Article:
There are numerous rides, attractions, top-notch shows - everything to keep you busy for much longer than a day. But don't forget to take the studio tour - the thing that got all of this started decades ago. The tour is still conducted on the famous trams that snake their way through the Universal back lot. The trams have been updated to offer TV commentary by stars like Whoopi Goldberg, but the experience was much the same as it was back in the 70's - only the TV shows and movies have changed. Longtime attractions like the original Psycho house are still there, but now the tour includes a stop on Wysteria Lane to see the Desperate Housewives. You can still see where Spartacus was filmed, but now you also drive right through the plane crash scene from War of the Worlds. A new Fast and Furious demonstration adds another thrill with two race cars hurtling toward the tram through the magic of hydraulics.
Universal Studios is one of the best and easiest ways to get a close-up view of L.A. movie-making, but there are many other fascinating locations around town. For example, the Paramount Ranch in Agoura Hills was home to productions like Dr. Quinn Medicine Woman, the Flintstones: Viva Rock Vegas and numerous TV series. And, did you know that you can visit a Culver City industrial area that was once the "Forty Acre Back lot," the former location of Mayberry where all the outdoor scenes on the Andy Griffith Show were filmed?
In addition, there are still other interesting studio tours you can take:
Warner Brothers Studios, Burbank - We enjoyed this two-hour tour which we took a few years back. Visitors are escorted in groups of 12 through the Warner Brothers lot, with stops along the way at television and movie sets. All of the sets and props here are real and not just for the benefit of the tourists. Visitors get to see the costume department as well as the mill that creates the sets. Since numerous productions are ongoing at any given time, you may have a better chance here of seeing a star - we didn't, but it was fun seeing the actual sets for shows like Friends. Phone 818-972-TOUR.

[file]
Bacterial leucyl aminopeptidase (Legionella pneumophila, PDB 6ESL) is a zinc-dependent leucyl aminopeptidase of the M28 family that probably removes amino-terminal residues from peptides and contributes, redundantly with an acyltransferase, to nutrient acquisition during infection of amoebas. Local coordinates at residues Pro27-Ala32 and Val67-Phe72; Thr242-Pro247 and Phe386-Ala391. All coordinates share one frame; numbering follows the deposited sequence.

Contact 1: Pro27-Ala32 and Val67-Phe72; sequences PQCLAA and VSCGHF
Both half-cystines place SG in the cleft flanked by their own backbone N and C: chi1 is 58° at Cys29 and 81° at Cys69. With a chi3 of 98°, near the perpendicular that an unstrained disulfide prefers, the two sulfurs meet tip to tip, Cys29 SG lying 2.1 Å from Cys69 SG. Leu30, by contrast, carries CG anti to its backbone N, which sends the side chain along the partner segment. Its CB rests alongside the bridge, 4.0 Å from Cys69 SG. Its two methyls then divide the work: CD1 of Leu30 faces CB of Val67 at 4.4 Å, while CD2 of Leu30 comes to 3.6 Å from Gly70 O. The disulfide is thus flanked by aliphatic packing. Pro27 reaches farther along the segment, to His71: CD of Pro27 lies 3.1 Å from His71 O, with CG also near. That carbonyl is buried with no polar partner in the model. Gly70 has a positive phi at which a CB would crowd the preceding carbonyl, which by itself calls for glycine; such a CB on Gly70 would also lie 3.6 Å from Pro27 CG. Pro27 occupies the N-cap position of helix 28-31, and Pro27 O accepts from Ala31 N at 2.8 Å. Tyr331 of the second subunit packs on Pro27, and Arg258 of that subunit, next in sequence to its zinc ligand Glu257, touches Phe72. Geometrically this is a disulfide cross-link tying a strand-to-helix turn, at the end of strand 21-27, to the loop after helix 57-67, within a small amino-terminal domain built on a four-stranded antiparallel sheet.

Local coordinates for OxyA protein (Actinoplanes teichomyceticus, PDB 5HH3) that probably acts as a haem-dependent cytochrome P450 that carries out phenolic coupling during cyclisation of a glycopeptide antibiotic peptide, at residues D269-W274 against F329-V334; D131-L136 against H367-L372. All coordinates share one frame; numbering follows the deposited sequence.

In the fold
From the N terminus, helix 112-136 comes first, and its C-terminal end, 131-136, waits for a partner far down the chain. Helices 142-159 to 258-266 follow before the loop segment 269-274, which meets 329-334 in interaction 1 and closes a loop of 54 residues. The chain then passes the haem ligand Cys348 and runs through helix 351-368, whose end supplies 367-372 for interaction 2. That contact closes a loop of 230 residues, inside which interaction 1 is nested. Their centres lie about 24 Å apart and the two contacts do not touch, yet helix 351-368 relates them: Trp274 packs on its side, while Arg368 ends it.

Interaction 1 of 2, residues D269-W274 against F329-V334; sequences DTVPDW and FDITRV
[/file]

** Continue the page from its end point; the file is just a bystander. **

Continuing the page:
Sony Pictures Studios, Culver City - If you want to visit the studio that made the Wizard of Oz, this is the place. It's the former MGM Studios and offers a walking tour of the studio's back lot, sets, sound stages and historic scenery. In more recent years, the studio is where Men in Black and Spiderman were filmed, and where shows like Jeopardy and Wheel of Fortune are taped. Phone 323-520-TOUR.
NBC TV Studio Tour, Burbank - These studios are where many a live television show has been taped, including the Tonight Show with Jay Leno. The guided walking tour takes you into the warehouses where costumes and props are stored, control room areas and the tour gives you a great overview of how network television is produced. Phone 818-840-3537.
AT A GLANCE
WHERE: Universal Studios Hollywood is located in Universal City, just north of downtown Los Angeles. The theme park is easily accessed using Highway 101 North. General parking is $10 while preferred parking is $20.
WHAT: Universal Studios Hollywood offers the most complete experience of any movie studio tour - a major theme park and a tour through the actual working areas of Universal Studios.
WHEN: Year-round. Keep in mind that summertime temperatures can be warm under direct sun, so wear sunscreen and dress appropriately.
WHY: While the Universal Studios tour is the most slickly produced of the movie studio tours - which is not necessarily an advantage - it offers a major theme park right next door. Any trip to Universal Studios Hollywood is as much about visiting the theme park as the movie studio.
HOW: For more information on Universal Studios Hollywood, phone 1-800-UNIVERSAL or visit www.universalstudioshollywood.com. Admission price for an adult is $59, or $49 online. The Front of the Line Pass is $99.95 per person.
Photos: New Fast and Furious car chase at Universal Studios Hollywood theme park; Jurassic Park ride plunges riders down an 85-foot waterfall; Waterworld show is action-packed and entertaining; tour tram takes visitors through set of War of the Worlds plane crash.
Photos by Cary Ordway, Sandi Ordway